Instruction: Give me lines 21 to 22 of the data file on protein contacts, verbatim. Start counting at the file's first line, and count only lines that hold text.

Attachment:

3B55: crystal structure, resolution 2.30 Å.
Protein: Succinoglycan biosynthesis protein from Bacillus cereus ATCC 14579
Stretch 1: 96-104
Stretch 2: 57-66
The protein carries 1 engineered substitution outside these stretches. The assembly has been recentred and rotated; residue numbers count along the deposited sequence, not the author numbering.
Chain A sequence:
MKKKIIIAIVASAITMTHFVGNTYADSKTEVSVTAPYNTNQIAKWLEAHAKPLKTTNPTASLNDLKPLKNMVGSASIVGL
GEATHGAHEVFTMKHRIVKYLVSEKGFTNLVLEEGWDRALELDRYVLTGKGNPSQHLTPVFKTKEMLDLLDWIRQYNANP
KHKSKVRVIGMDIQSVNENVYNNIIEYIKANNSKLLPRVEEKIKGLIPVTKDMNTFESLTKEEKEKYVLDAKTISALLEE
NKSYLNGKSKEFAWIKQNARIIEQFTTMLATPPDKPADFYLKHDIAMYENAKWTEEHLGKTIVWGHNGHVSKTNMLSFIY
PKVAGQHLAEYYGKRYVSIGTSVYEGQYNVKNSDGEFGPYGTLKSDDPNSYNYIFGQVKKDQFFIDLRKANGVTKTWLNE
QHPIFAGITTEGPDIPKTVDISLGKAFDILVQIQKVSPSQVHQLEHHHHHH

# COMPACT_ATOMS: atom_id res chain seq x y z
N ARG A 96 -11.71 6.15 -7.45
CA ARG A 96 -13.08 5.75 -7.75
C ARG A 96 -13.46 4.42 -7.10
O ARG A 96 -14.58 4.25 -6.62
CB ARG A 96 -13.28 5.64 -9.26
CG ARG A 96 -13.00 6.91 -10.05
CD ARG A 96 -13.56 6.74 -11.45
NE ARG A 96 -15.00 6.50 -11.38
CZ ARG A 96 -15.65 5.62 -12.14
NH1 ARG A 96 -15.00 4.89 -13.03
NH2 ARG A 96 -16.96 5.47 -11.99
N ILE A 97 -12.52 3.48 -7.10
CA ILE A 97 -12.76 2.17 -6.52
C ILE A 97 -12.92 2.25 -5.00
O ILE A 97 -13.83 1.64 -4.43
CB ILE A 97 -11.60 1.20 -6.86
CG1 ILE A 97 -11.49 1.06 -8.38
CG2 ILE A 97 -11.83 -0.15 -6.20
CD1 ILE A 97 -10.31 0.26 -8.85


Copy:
NE ARG A 96 -15.00 6.50 -11.38
CZ ARG A 96 -15.65 5.62 -12.14